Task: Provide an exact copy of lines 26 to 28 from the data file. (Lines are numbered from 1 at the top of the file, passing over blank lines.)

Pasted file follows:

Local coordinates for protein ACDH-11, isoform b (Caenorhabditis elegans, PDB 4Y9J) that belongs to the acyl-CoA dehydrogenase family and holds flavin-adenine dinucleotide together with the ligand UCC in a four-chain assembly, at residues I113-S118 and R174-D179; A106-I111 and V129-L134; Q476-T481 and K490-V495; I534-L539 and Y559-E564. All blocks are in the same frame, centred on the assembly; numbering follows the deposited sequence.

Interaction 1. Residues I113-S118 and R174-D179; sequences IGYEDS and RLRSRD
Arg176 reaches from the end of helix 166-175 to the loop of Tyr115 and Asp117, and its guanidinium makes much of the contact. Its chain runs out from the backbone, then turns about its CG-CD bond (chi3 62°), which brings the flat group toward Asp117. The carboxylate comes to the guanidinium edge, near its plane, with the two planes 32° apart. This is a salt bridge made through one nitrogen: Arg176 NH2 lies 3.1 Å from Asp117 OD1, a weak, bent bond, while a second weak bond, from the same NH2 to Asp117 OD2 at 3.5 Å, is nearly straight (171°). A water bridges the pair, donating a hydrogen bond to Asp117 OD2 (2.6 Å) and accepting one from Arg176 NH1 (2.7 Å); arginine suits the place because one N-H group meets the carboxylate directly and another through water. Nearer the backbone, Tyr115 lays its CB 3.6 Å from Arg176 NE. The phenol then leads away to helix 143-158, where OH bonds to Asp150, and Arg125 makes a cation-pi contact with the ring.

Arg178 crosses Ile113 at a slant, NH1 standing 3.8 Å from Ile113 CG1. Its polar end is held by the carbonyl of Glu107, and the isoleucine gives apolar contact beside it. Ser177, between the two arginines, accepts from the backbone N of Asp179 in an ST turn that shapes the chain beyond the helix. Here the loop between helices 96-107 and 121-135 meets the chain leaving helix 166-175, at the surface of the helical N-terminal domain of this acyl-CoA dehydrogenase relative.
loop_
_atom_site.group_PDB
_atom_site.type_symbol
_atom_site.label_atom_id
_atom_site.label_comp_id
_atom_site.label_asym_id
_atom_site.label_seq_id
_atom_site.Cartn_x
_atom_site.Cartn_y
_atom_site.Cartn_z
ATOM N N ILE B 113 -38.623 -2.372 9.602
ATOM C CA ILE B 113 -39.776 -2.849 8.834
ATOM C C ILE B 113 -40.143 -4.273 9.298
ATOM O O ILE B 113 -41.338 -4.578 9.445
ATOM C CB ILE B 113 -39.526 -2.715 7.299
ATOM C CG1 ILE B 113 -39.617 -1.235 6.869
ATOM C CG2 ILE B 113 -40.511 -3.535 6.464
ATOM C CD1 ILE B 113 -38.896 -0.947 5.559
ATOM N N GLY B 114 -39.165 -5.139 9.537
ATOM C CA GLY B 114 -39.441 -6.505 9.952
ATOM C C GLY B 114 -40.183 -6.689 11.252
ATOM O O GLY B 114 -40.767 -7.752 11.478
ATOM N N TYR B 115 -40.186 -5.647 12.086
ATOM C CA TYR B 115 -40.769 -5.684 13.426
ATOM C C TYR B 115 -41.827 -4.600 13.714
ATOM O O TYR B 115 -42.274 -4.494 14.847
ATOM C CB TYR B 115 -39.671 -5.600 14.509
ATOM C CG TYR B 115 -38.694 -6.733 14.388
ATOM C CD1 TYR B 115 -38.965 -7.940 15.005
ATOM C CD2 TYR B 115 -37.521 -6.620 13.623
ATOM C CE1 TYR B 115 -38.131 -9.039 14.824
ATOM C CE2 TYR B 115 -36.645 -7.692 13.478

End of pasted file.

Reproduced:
ATOM O O GLY B 114 -40.767 -7.752 11.478
ATOM N N TYR B 115 -40.186 -5.647 12.086
ATOM C CA TYR B 115 -40.769 -5.684 13.426